“I will never study writing. Ever.”
If anyone asks me if I’ve formally studied creative writing (an undergraduate or postgraduate degree or Masters), that’s what I tell them.
It’s a falsehood really, because that’s all I’ve done for the past twenty years (I do have a study-at-home Diploma in Novel Writing, but that’s going back years now). I’ve devoured non-fiction books on how to write fiction, and the advent of the Kindle has been my gateway to my self-paced studies. The Kindle has saved me hundreds, if not thousands, of dollars on postage of hard cover books to Australia.
Really, I’ll never study writing.
Perhaps what I mean to say I’ll never sit in a lecture theatre to take notes on the writing craft, I’ll never submit an assignment minutes before the due date, and I’ll never – ever, ever, ever – cram for an exam on creative writing. I just can’t see myself formally studying what I love to do at my own pace.
Don’t get me wrong. I believe wholeheartedly in education. I have a bachelor’s degree, two Diplomas and a Masters – in IT and Management. I’ve studied hard and long and forever in these fields. So much study, I’m probably burnt out. I’m an IT Project Manager by profession in an Australian University and I love my job. For some, writing is a job. It’s a full-time, well paid job. I don’t discount that one day I’d love to be in a similar position – at the very least supplementing my income with that of published novels – but for me, writing is about the journey, not the destination.
And that’s why it’s taken me twenty years to learn all about it, at my own pace.
I knew I wanted to write when I was in primary school (most writers do). I have the evidence, recently surfaced in boxes as I’ve moved house. I have picture books I’ve hand written and illustrated, with little gold stickers that tell me I’d won first place. I have notebooks full of stories and poetry (some particularly bad rip-offs of Enid Blyton). I have a library of Jackie Collins’ novels, because that’s the writer I wanted to emulate when I was younger (we all need to start somewhere, but maybe I was just as in love with her glorious real-life mansion, as I was with her success).
I wanted to become a journalist when I was in high school. I had a driving desire to advocate for people, tell the truth on their behalf, and generally fix the world. But that soon changed when I realised that journalism might mean brutalistic reporting techniques to get that sought after story. And I was an introvert. Really, I couldn’t imagine interrogating anyone for the ‘truth’. So I went on to study management, marry, have three beautiful children (who are all teenagers now), work full time while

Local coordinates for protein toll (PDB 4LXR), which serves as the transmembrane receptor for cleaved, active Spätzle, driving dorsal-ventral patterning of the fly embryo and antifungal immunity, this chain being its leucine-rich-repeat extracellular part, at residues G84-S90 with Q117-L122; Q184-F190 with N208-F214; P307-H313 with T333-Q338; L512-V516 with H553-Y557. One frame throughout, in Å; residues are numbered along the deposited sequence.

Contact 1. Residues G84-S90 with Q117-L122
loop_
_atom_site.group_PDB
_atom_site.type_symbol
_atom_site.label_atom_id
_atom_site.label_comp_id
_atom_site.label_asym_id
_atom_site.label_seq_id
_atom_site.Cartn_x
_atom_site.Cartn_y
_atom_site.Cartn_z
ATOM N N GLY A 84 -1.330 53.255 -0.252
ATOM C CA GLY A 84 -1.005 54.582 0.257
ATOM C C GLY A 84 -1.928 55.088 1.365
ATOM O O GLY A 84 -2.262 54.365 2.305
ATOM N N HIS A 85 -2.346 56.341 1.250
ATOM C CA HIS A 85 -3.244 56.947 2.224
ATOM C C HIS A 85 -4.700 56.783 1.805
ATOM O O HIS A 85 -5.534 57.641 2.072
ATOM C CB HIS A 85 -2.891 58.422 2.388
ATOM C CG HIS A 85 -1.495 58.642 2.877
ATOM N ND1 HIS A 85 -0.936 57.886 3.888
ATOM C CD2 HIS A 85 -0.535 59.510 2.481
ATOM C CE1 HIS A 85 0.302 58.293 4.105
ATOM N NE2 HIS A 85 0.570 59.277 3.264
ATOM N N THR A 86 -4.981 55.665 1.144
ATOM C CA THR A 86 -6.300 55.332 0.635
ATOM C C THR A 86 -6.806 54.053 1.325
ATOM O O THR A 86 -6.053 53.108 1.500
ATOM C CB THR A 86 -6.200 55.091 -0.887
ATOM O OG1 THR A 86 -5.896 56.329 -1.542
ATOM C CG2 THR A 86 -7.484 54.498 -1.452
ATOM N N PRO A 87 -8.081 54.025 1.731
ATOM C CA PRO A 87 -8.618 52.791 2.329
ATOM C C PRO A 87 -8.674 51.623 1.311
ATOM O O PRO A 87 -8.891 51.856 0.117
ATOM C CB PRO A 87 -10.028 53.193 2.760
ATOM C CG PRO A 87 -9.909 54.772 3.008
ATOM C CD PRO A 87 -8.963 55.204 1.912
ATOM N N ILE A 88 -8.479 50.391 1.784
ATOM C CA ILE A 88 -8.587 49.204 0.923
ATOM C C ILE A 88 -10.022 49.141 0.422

studying part time…a wonderful and blessed journey, really…but my writing sat on the back burner.
I’ve dedicated myself to it solely for the past five years (to make up for lost time), while doing all the
above, and I’ve had an absolute blast. Writing has taken me to the Blue Mountains, New York, Bundaberg, and the Brisbane Writers Festival. I have a literary agent, and over 30 short stories published. I’ve written five novels, and all while meeting the most passionate and amazing people. Could I have managed formal studies in creative fiction writing in this time? Would I be a better writer if I had? Does part of me regret not obtaining formal qualifications in doing what I love?
The world is my learning platform. I write my stories, submit them for feedback in supportive critique
groups, and learn from the feedback, alongside the rejections and acceptances. I also observe. I watch the people around me, hear their personal stories, feel what they feel, live vicariously through these people, including my teenagers, and remember my own past, and my journey, and all the joys and tribulations.
That’s how I’ve learned to write. Self-paced and lots of practice. It may take me longer to grasp the
craft, but then, I am all about enjoying the journey.
Tamara’s short stories have been published in Australian and USA anthologies, including Queen of Crime 2013, Tincture Journal and Rock Bottom, and have placed in several short story competitions, including the Glass Woman Prize.
In 2011, Tamara was awarded a Fellowship by Eleanor Dark Foundation and stayed at the Varuna Writers’ House where she was mentored by Australian crime author Marele Day. Tamara has authored crime fiction and young adult speculative fiction novels.
By profession, Tamara is an Information Technology Project Manager and resides in Brisbane with her husband and three children. Tamara is active in a number of writing groups and has served as Vice President
of the Fellowship of Australian Writers Queensland (FAWQ), and Senior Editor of Compose Online Journal.
Tamara also knows never to say never, so while this article represents her point of view at this time, she is a fiend for learning and doing, and maybe creative writing will find her in a University lecture theatre – one day. Just not right now.